My solution came about somewhat by accident. My husband built me a drum carder, to avoid the expense of buying one, and we happened to have some carding cloth left over. He asked what he should do with it. On a whim I said to nail it to a board that would be large enough to clamp the board to a tabletop. Hence, the carding board was born. I had yet to realize how useful it could be.
As I learned to use the carder, I initially opened the tips of the fiber with a flick card prior to feeding it through. This made for numerous steps of: selecting the lock, picking up the flick card, carding the tips, turning the lock, flicking the butt end, placing the lock on the in-feed tray, cleaning the flick card, and repeating. I had a new appreciation for carding mills almost immediately.
Then I realized that I had this board that could be clamped to the table in front of the carder. It only took a quick rake of each lock over the carding board and it could be placed on the in-feed tray, ready to go. The board did fill with neps and debris, but a tool from the hardware store that is used to clean files makes an excellent carding cloth cleaner. The flick card could also be used to clean the carding board, but I don’t really want to risk damaging my flick card.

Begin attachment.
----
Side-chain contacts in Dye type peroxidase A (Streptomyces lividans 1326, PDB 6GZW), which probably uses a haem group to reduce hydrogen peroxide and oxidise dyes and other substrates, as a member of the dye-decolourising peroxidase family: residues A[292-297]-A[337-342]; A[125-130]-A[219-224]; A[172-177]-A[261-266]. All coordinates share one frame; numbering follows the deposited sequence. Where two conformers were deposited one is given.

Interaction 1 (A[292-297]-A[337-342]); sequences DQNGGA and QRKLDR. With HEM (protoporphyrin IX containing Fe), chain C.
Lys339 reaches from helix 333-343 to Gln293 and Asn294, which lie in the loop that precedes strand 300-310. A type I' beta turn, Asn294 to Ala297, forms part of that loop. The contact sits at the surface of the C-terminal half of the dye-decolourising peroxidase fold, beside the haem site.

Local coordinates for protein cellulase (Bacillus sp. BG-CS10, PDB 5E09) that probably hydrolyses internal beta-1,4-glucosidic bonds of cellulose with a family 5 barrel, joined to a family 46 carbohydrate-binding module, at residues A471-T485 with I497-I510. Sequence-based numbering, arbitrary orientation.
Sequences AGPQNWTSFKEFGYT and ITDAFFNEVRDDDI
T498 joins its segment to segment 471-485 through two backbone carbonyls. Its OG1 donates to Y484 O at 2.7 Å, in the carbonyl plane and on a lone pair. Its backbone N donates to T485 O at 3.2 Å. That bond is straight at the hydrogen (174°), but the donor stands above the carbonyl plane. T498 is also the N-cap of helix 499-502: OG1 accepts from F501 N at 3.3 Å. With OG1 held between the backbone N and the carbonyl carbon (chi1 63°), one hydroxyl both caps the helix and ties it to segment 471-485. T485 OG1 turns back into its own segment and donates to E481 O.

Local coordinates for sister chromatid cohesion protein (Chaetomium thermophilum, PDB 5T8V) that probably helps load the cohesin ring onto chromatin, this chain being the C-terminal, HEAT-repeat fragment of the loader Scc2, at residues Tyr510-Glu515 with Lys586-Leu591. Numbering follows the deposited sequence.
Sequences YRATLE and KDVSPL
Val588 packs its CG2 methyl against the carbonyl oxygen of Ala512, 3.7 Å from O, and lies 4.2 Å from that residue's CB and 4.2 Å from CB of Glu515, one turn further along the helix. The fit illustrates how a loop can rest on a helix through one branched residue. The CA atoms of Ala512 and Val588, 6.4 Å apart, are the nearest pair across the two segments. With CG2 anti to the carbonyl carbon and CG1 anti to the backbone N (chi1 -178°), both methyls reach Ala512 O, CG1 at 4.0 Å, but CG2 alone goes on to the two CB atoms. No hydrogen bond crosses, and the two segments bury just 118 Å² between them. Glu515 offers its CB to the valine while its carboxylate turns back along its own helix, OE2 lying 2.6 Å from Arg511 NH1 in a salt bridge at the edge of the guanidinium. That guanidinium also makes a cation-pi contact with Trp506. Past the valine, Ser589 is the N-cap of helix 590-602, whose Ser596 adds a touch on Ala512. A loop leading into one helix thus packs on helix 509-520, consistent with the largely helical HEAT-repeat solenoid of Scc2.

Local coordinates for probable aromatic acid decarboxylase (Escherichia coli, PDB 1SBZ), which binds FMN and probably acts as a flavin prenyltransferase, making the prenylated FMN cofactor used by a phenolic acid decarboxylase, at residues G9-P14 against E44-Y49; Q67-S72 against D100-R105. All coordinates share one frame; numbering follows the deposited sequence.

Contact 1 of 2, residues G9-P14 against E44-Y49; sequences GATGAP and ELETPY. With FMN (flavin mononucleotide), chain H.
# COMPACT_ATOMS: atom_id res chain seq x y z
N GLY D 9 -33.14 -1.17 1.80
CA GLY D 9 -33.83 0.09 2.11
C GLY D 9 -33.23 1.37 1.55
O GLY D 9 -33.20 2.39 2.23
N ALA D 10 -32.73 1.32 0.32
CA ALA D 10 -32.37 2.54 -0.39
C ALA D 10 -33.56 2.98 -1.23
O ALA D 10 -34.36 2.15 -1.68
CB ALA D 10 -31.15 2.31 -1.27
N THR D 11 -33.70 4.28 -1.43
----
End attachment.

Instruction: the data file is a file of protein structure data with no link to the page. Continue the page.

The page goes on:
My next use of the carding board is to place it on my lap as I spin washed locks. Once again it reduces the step of picking up the flick card and putting it down again. It really speeds up spinning from the lock, which is the major drawback to this spinning technique.
The carding board can also be used to audition fiber blends before putting them into the drum carder. We all know how time consuming it is to clean a drum carder when you want to change fibers. Auditioning a fiber blend with the carding board can save you from committing your carder to creating an entire bat.
I now find myself using the carding board more than the drum carder and the flick card, so next time I will order a foot of carding cloth rather than a yard.
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